“On the pre-owned car market, NFT certification represents an additional source of credibility for owners or dealers to count on,” Alfa Romeo added.

However, as it stands, details are still thin about how exactly this will work. Alfa Romeo has yet to specify which blockchain the data will be stored on and whether the NFT will come at an extra cost to the Tonale. Nonetheless, Alfa Romeo said it plans to “soon” extend NFTs to “the whole Alfa Romeo lineup.”

Orders for the Tonale will open up in Q1 2022 with shipments planned for Q1 2023.


The US vehicle auction market is worth US$3 billion alone. With ticket prices garnering six-figure sums for the rarest cars as well as smaller tickets for used vehicles, car auctions are incredibly lucrative.

In a first for the industry, Nissan Canada auctioned off an NFT version of their iconic Nissan GT-R at a winning bid of CDN$2,840,803 (US$2,301,438), which is over 10 times the price of the real thing. Although the auction was ultimately invalidated, the winner was set to also receive a real-life GT-R as well as the NFT.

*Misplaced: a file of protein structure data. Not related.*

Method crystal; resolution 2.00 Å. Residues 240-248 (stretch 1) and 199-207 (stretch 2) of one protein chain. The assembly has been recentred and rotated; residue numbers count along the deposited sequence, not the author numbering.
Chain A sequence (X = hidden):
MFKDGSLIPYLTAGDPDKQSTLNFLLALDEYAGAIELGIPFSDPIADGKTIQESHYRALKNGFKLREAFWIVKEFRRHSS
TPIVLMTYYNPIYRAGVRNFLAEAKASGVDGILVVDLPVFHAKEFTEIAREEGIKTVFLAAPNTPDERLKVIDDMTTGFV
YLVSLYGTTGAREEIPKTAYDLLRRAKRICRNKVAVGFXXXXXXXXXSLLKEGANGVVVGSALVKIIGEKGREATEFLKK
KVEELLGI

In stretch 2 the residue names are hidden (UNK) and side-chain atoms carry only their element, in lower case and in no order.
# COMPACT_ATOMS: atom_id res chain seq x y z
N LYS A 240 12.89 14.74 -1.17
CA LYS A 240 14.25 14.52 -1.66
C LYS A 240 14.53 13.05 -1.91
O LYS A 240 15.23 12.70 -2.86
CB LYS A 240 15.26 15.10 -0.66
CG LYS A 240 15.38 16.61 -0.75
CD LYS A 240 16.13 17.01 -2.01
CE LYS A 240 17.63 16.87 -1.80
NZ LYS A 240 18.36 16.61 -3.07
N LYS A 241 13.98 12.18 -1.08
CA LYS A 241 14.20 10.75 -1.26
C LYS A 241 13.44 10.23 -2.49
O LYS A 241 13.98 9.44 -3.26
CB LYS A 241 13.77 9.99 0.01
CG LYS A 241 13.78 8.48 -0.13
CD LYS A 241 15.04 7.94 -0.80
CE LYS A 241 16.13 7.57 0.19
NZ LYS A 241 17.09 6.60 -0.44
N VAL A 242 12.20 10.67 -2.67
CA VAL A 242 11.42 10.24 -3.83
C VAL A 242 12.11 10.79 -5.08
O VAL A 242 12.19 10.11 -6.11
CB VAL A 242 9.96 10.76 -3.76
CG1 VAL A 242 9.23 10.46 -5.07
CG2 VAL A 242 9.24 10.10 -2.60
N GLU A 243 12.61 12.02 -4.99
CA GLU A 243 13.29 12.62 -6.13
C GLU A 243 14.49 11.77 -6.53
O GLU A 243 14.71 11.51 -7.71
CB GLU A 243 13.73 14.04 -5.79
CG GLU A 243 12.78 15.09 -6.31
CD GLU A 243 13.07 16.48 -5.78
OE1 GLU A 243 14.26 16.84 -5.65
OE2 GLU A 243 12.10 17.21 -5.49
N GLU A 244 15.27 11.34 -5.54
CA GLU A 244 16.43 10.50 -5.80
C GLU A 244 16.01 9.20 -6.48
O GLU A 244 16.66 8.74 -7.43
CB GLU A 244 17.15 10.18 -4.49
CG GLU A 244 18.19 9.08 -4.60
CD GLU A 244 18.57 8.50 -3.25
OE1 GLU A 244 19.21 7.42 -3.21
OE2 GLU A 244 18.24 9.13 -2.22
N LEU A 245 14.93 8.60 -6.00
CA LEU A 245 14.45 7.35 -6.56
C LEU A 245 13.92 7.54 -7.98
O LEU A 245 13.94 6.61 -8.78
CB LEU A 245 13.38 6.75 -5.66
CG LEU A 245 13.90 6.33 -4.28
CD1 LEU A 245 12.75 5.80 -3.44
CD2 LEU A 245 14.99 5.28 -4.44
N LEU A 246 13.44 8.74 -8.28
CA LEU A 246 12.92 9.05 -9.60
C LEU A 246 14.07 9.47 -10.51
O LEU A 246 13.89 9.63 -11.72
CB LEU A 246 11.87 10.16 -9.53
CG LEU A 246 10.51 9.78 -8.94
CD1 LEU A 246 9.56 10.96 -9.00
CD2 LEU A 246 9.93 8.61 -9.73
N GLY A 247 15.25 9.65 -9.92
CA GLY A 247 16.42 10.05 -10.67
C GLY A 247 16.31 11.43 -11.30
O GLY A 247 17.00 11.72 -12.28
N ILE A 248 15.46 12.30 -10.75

Effectively, Nissan was auctioning off a car with an NFT extra, but the clever marketing team at the Japanese car firm presented it the other way round. The auction’s reserve price was CAD$280,000, which was coincidentally the list price for a real-life GT-R. Nissan had vowed to give the reserve price and final price difference to charity.

Image: Nissan

The takeaway from this is both that digital representations of cars are incredibly sought after but also that car auctions could benefit from the NFT structure.